Courses: Memory, Monuments, and Urban Space (WRPRH159A01)
Whether as statues, walls, plaques, parks, or other commemorative structures, memorials and monuments are regular features of urban topography. Such sites of memory not only instruct us about significant events of the past, but do so in the space and time of the present. And yet, the historical memory of cities is also made legible through other modes of cultural expression and inscription including literature, photography, graffiti, music, and street performance. Cycles of urban de-industrialization and renewal since the 1970s, as well as legacies of conflict and inequality, have exacerbated the need for alternate forms of commemoration. Increasingly, digital apps and websites increase access to elusive physical layers of memory, while reinforcing the loss associated with historical change. Collectively, sites of memory remind us that cities are places where we simultaneously innovate toward progress and attempt to heal traumas of the past. In this writing course, we will explore literary, cultural, and architectural approaches to urban historical memory. We will look to officially sanctioned monuments as well as countercultural expressions of memory to study the cultural life of cities. We will focus primarily on the period between 1968 and the present, considering the roles of race, gender, sexuality, and class in debates about cultural memory in such ongoing matters of historical reflection as: the assassination of Martin Luther King, the Vietnam War, the War on Drugs, the MOVE bombing, the AIDS epidemic, and 9/11. In addition to regular writing assignments, we will take several field trips to sites of memory in Philadelphia, with the city serving as one of our primary sources for this course.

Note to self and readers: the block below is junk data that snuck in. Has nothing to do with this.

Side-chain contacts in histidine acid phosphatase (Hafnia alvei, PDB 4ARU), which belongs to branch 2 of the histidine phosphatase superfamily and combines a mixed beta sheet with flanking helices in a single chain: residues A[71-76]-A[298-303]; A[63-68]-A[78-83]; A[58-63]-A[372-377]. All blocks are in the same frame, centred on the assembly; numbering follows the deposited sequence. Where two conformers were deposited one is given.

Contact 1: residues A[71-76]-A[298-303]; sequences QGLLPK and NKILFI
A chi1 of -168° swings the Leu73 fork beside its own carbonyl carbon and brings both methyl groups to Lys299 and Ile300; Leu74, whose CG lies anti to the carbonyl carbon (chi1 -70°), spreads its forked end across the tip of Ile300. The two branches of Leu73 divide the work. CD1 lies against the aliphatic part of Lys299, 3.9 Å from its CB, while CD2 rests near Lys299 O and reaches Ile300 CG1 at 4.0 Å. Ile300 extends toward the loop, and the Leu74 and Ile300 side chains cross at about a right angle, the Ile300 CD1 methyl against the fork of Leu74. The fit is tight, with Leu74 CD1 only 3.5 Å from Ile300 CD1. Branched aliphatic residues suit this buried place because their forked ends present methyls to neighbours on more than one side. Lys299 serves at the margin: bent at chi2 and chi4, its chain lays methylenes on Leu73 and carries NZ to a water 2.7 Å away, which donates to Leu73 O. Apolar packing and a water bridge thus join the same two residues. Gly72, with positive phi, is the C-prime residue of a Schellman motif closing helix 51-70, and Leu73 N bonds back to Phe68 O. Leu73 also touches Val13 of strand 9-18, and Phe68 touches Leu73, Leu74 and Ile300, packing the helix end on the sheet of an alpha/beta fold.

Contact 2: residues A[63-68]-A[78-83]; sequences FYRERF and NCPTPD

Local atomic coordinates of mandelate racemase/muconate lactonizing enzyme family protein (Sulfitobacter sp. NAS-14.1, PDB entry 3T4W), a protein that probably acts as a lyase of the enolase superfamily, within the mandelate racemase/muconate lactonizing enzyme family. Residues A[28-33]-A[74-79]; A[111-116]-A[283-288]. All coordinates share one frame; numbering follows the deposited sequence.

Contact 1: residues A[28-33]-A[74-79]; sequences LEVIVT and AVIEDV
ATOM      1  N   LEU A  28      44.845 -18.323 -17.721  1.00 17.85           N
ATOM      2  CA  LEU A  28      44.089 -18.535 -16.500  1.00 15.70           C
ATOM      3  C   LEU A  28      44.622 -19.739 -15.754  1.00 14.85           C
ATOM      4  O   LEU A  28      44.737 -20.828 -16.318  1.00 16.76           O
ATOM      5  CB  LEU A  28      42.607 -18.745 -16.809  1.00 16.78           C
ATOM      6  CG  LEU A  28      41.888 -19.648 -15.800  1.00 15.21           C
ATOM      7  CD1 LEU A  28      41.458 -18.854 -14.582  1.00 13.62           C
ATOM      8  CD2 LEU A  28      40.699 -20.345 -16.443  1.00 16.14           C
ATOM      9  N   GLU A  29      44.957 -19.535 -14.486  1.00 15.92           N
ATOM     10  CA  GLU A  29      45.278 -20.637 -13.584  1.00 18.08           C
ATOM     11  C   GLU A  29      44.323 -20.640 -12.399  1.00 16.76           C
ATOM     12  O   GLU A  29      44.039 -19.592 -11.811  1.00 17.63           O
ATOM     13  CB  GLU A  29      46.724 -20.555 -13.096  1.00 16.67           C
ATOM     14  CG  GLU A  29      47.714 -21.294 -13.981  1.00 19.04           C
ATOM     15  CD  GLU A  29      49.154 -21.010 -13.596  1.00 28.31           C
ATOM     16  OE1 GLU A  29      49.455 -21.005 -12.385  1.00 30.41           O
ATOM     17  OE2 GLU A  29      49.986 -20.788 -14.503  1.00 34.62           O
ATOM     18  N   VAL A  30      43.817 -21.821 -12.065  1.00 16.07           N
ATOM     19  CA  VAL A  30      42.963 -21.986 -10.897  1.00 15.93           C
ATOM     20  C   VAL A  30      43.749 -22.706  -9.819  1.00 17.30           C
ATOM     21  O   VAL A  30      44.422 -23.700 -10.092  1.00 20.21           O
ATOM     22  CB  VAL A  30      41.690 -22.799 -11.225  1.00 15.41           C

Prerequisites: Open only to First-Year students as assigned by the Director of College Writing.
Fulfills: HU FW Limit:12
Haverford, Gest 102